A Bauhaus show is not complete without a performance of “Bela Lugosi’s Dead.” It is not their best song but it is their cause of being. This night’s performance was no exception. It only contains three bass notes, but it is David J’s signature. This was the piece de resistance for the worshiping audience of aging goths suited up in their blackest of black nightwear. Murphy transformed: He’s dead. He’s dead. He’s dead.

The show came to an end with the blurring maelstrom of “Dark Entries” and then the band encored on a lighter, glammier note with covers of T. Rex’s “Telegram Sam” and David Bowie’s “Ziggy Stardust.”

Bauhaus adopted both of those songs as their own from their onset and, although perfectly expected, it would be a welcomed change for them to introduce some fresh cover songs. Maybe even an homage to their own individual work would make a unifying moment, for the band and the audience: Bauhaus interpretations of Love and Rockets’ “No New Tale to Tell” and Murphy’s “Cuts You Up,” perhaps?

Bauhaus is a band that you should see. They are the creators of a lasting sub-genre of rock music. Their music and musicianship have become timeless and influential. You don’t have to be a fan or be familiar with the songs. You will leave the concert knowing that you’ve witnessed a band that has made a legendary impact on rock ’n’ roll.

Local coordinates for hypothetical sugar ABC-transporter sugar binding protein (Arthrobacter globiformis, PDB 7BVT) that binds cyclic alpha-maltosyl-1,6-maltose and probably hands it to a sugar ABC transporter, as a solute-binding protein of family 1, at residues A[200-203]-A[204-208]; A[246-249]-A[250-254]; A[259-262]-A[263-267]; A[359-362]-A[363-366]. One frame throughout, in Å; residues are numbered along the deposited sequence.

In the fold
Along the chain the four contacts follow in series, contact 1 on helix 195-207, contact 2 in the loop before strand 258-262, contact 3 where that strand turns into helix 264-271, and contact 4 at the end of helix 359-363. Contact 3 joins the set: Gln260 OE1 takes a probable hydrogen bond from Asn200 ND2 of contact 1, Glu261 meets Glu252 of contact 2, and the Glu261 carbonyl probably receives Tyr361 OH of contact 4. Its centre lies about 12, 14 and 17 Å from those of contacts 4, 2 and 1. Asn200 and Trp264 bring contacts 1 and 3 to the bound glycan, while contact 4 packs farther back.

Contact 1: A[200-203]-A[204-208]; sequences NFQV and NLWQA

Daniel Ash of Bauhaus (Photo by Erica Vincent, used with permission)


Rosegarden Funeral of Sores (John Cale cover)
Double Dare
In the Flat Field
A God in an Alcove
In Fear of Fear
Spy in the Cab
She’s In Parties
Kick in the Eye
Bela Lugosi’s Dead
Silent Hedges
The Passion of Lovers
Stigmata Martyr
Dark Entries

Telegram Sam (T. Rex cover)
Ziggy Stardust (Bowie cover)

Tickets to see Bauhaus are available here.

Watch a live version of “Bela Lugosi’s Dead” from the 2005 Coachella festival

Related: Listings for 100s of classic rock tours

Randy Miller

3 Comments so far

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  1. Possum love
    #1 Possum love 22 May, 2022, 18:15

    Thank you!! For featuring Bauhaus!! My all time fav along with sisters of mercy

    Reply this comment
  2. Siobhan OLaoghaire
    #2 Siobhan OLaoghaire 24 May, 2022, 22:46

    I wanted to point out that Bela Lugosi’s Dead actually has FOUR iconic bass notes, not just 3.

    Reply this comment
  3. Damian
    #3 Damian 25 May, 2022, 13:11

    I can’t see them doing each others’ songs as a homage or anything. Ever. These guys barely get along. They do the odd reunion tour, or a few scattered shows, then the egos and infighting breaks them up again. Just like it did in ’83. I wish they (mostly Murphy) would grow the hell up already and quit the prima donna crap, ’cause they are still a great band. Hell, I’d take a Love & Rockets reunion too, if they could just quit the bickering. In any case, I have my tickets for their Sept Boston show, ’cause I’ll never pass up a chance to see them live.